Tuesday, December 16, 2008
The European Union is to open the chapter Information Society and Media in Turkey's accessions negotiations with the EU bloc.I am sure that even the Greek Cypriots will not blog this chapter. Turkey will be under intense scrutiny about Freedom of Press, Freedom of Thought (important as well - consider your self in a Turkish court and you are there because some prosecutor filled a complain on behalf of the PM or some Ultra Nationalists and you went to express your self well but you feel that what you want to say can not be said because of some 'Turkish sensitiveness') and Freedom of establishing a press organ. And nobody in the EU bloc wants what happens these days in Turkey regarding the media under their umbrella. The 'media culture' - on the other side - is still in the hands of a few people who - on an indirect way - put a soft pressure on what their journalists can write.It's a sad thing that Turkish Daily News disappeared and became one of Hurriyet's little sisters. The change in headings are so obvious: headings these days in Hurrieyt Daily News are screaming and are not covering the articles, and 'take a walk on the wild side' with facts. Anyway: good luck Turkey! And I sincerely hope this will be a real new chapter in the Turkish media.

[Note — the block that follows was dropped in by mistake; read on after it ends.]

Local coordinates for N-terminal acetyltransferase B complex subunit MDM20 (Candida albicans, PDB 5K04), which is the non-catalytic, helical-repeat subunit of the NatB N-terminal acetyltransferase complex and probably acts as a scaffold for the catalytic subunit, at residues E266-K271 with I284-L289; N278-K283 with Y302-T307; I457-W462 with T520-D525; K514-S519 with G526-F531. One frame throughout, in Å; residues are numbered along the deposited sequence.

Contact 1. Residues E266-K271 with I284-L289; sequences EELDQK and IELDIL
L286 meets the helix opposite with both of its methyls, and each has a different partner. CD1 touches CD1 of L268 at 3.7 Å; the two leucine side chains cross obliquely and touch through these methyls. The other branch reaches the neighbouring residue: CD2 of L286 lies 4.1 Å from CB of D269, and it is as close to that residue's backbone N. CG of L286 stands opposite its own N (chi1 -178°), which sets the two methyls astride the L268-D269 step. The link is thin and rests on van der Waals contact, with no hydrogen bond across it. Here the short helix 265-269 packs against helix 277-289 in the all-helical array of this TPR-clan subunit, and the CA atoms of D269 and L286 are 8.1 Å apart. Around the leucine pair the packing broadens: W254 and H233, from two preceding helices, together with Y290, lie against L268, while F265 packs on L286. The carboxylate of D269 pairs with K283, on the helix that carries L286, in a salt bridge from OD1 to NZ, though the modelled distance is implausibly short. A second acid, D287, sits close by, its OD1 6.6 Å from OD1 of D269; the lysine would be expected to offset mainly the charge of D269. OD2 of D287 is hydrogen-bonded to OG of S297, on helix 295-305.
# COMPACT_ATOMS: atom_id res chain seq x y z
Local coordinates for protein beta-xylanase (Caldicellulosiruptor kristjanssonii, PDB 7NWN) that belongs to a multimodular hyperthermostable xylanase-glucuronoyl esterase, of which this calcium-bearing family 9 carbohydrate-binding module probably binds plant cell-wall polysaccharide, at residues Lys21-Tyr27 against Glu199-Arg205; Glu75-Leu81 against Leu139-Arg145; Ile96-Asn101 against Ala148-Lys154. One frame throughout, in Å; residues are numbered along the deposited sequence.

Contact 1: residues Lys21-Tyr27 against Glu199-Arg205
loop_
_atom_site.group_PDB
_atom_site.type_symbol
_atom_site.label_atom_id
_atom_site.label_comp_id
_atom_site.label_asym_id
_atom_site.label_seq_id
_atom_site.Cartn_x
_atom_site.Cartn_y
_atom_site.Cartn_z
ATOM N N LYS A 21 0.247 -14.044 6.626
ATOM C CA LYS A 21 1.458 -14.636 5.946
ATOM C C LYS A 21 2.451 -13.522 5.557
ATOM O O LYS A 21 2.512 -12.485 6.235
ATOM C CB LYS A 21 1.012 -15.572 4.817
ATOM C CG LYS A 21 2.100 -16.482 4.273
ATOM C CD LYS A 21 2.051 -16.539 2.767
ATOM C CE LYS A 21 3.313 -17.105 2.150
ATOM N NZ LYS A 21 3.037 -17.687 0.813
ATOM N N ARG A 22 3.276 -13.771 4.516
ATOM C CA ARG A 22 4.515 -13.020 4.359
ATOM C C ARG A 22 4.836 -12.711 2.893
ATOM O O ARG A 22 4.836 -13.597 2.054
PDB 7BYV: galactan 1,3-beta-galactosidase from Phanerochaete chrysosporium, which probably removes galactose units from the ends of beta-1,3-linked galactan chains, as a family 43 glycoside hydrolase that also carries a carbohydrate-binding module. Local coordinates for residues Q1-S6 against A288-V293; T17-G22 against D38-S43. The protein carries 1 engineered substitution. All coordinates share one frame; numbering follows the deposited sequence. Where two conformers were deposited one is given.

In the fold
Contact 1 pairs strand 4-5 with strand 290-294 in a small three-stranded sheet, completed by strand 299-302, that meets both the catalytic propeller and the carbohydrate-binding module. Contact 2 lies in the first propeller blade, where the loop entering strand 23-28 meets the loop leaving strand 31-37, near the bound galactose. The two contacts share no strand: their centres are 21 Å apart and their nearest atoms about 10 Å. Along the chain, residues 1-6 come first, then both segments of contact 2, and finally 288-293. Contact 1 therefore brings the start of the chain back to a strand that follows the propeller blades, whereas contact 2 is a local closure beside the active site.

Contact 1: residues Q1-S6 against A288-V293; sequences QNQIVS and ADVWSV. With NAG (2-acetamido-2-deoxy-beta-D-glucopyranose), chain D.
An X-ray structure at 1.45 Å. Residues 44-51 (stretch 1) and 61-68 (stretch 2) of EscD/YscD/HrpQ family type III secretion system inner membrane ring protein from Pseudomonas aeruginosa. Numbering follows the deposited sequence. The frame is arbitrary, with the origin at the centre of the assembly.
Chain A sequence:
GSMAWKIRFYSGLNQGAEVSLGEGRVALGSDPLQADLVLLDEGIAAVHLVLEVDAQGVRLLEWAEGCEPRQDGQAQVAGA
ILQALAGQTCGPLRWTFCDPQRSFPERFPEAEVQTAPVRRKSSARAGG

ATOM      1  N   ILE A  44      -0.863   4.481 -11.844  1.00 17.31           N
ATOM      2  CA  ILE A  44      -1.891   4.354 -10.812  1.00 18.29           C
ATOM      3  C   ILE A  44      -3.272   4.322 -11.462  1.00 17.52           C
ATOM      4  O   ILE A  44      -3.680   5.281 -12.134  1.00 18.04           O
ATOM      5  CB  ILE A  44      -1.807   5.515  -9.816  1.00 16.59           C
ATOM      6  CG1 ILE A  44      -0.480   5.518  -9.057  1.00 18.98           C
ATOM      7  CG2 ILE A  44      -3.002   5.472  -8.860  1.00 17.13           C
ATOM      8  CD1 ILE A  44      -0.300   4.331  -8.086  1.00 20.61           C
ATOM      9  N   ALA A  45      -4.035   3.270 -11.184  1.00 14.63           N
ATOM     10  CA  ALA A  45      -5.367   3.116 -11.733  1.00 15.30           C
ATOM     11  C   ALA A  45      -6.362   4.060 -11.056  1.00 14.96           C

Posted by Unknown at 8:42 PM
As Americans have something with shoes and bailouts, in the Netherlands we throw cakes (one time a smoke bomb)
In 1965, Princess Beatrix became engaged to the German aristocrat Claus von Amsberg, a diplomat working for the German Foreign Office. Their marriage caused a massive protest during the wedding day in Amsterdam on 10 March 1966. Prince Claus had served in the Hitler Youth and the Wehrmacht and was, therefore, associated by a part of the Dutch with German Nazism. Protests included the memorable slogan "Geef mijn fiets terug" (Give me back my bicycle), a reference to the memory of occupying German soldiers confiscating Dutch bicycles. A smoke bomb was thrown at the wedding carriage by a group of Provos causing a violent street battle with the police. As time went on, however, Prince Claus became one of the most popular members of the Dutch monarchy and his 2002 death was widely mourned.
Posted by Unknown at 6:50 PM
1933. Oil on panel, 19 x 24,1 cm.
Collection Edward F. W. James, Sussex
'It is not necessary for the public to know whether I am joking or whether I am serious, just s it is not necessary for me to know it myself". Salvador Dali, in "Dali", Harry N. Abrams, Inc., New York, 1968.
Posted by Unknown at 1:00 AM